The Symphony That Should Not Speak Its Name: Mahler’s Eighth Opens Santa Cecilia Season

ItalyItaly  Mahler, Symphony no. 8Manuela Uhl, Christine Brewer, Ailish Tynan (sopranos), Sara Mingardo and Maria Radner (contraltos), Nickolai Schukoff (tenor), Christopher Maltman (baritone), Georg Zeppenfeld (bass), Orchestra, Chorus and Children’s Chorus of the Accademia Nazionale of Santa Cecilia and the China National Chorus,  Ciro Visco and Vijay Upadhyaya (chorus masters),  Antonio Pappano (conductor),  Sala Santa Cecilia, Parco della Musica, Rome 23.10.2011 (JB)

Vulgarly known as the symphony of a thousand (who’s counting?), Mahler’s eighth symphony has been held up as a model of creative entrepreneurship. Surprisingly, the battle to engage the biggest orchestra did not begin in Texas, but in France with Berlioz, rapidly spreading to Germany with Wagner, Richard Strauss and Mahler. In their defence, all these composers were master orchestrators. It wasn’t just size. They knew their business. That is a smack in the eye for the vulgarity charge. And anyway, Mahler rejected the thousand tag for his symphony.

But before leaving the numbers aside, there are a few which could only appear incongruous at a swift first glance. The Santa Cecilia Orchestra has just finished a Far East tour which took in China (population one billion, three hundred and fifty million) and a concert in Beijing (population a little over nineteen million), where they played at the National Centre of the Performing Arts (capacity one thousand eight hundred and sixty) including three encores. On their return to Rome (population three and a half million) they opened the Accademia’s season with Mahler’s symphony of a thousand in their hall, (seating capacity two thousand, eight hundred) which was full for all three performances.

Being one of those two thousand eight hundred people who received, in an awed silence, the impact of this music, felt like a privilege. Mahler’s Eighth demands a live performance. No recording can hope to do it justice. The listener needs to be enveloped in the music as well as the collective experience. Share it or not, there is a religiosity which is central to this performance: Mahler’s Parsifal, so to speak.

Symphony is something of a misnomer for this work: it might be more aptly called a dramatic oratorio. The spirit is Handel if the dimensions are Berlioz. Many critics have found the spirit incompatible with the dimensions. And they have a point. But even the severest critics have to concede that in those parts where it works, it works uniquely, and even reaches the sublime.

Strangely, the Eighth is much more effective when it whispers than when it roars. I say strangely advisedly: the effect is mystical, a perfectly controlled veiled tone, unique in that it has never been heard before or since. And it really does require massive forces to make its hushed statement. The Santa Cecilia orchestra under their magnificent conductor, Antonio Pappano, positively injected into the bloodstreams of the audience the haunting double bass pizzicatos, the finely-tuned woodwind contributions and the lyrical brass passages. Sound experience like this is not met with every day.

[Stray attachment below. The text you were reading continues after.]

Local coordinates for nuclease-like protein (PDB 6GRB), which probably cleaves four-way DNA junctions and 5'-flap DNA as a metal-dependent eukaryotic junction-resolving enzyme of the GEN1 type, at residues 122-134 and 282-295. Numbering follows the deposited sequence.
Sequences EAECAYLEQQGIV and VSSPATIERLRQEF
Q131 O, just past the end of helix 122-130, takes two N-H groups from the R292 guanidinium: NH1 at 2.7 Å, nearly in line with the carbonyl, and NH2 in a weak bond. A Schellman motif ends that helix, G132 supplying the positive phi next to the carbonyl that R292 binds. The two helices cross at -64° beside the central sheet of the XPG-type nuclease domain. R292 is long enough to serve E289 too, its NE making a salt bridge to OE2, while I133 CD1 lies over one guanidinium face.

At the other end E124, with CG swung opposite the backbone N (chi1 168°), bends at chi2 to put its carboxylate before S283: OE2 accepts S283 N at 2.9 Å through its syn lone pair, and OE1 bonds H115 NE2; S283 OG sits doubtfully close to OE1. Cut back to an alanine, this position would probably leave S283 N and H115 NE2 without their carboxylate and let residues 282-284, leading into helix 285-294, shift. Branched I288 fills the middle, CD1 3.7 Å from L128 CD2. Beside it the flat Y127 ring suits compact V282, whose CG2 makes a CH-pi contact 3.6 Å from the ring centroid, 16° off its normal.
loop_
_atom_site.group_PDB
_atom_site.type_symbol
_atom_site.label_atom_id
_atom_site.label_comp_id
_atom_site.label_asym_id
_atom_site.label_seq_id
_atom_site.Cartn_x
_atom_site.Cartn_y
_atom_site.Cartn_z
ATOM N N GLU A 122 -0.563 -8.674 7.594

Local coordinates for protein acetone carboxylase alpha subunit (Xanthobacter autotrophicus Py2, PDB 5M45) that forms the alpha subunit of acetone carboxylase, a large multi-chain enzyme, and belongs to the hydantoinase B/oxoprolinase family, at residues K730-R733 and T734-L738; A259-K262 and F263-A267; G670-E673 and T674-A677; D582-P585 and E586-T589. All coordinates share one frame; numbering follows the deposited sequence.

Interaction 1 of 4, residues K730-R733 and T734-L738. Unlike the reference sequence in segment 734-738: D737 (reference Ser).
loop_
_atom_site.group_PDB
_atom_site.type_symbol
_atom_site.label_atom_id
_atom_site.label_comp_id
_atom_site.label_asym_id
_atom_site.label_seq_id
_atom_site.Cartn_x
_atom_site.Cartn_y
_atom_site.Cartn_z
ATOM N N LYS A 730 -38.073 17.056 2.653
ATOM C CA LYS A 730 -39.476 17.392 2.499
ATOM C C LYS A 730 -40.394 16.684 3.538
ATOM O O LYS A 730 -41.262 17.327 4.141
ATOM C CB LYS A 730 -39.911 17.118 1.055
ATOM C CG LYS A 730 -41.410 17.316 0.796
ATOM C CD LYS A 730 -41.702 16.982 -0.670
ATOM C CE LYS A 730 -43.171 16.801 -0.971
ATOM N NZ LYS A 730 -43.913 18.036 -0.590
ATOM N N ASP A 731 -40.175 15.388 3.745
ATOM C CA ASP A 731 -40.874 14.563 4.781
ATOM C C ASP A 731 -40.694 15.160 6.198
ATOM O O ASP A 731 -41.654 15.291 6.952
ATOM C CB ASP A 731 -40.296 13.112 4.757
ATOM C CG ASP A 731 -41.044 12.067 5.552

German friends tell me that Goethe’s Faust is untranslatable, partly because it is the maximum achievement of their finest poet. But Mahler, in using the last scene of this play, has succeeded in setting to music what could not be translated into other words. I fancy that the Universal Sage would have approved: words which could say more as well as less than their actual utterance was part of his accomplishment. And through music, Mahler manages to nail the accomplishment to the mast. I recognise there will be dissenters to my use of the word nail here. And they will be right.

The Goethe text is preceded by a brief prelude, a setting of the Latin text, Veni Creator Spiritus. It is misleadingly called Part One. Here, Mahler uses all his available forces at full blast. The penitent before the throne of the Grace of the Almighty has been set many times, before and since. And much better than by Mahler. Just think of the Verdi Requiem. Part one of the Eighth is very simply not worthy to be put alongside Part two. I want to start a campaign to eliminate Part one, which would cut less than fifteen minutes off the hour and a half performance time and better draw attention to the work’s uniqueness. The charge of vulgarity is as perfectly valid for Part one as it is blatantly irrelevant for Part two.

Ciro Visco had prepared his Santa Cecilia Chorus and Vijay Upadhyaya the China National Chorus with admirable attention to detail of tone. Unfortunately, there is no longer any live tradition of training Children’s Choirs in Italy as there still is, for instance in the UK, where thanks to the Cathedrals’ vitality, those schools are alive and well. Children’s voices have a power and expression superior to that of adults. Mahler would have been familiar with the fine Austrian training schools. And this is what he calls for here. Alas, Santa Cecilia failed to provide it. Ciro Visco had indeed trained the Children’s Choir, but he trained them as though they had adult voices. As a result, they sounded puny and underpowered. Just the opposite of what Mahler requires.

Irish soprano Alish Tynan, produced the most appropriately wondrous, ethereal sounds for the Mater Gloriosa at the end of the Goethe drama. I was also struck with the beauty of tone and finely pointed delivery of Manuela Uhl (first soprano), Sara Mingardo (first contralto) and the tenor, Nikolai Schukoff.

All in all, the spirits of Goethe and Mahler were finely evoked.

Jack Buckley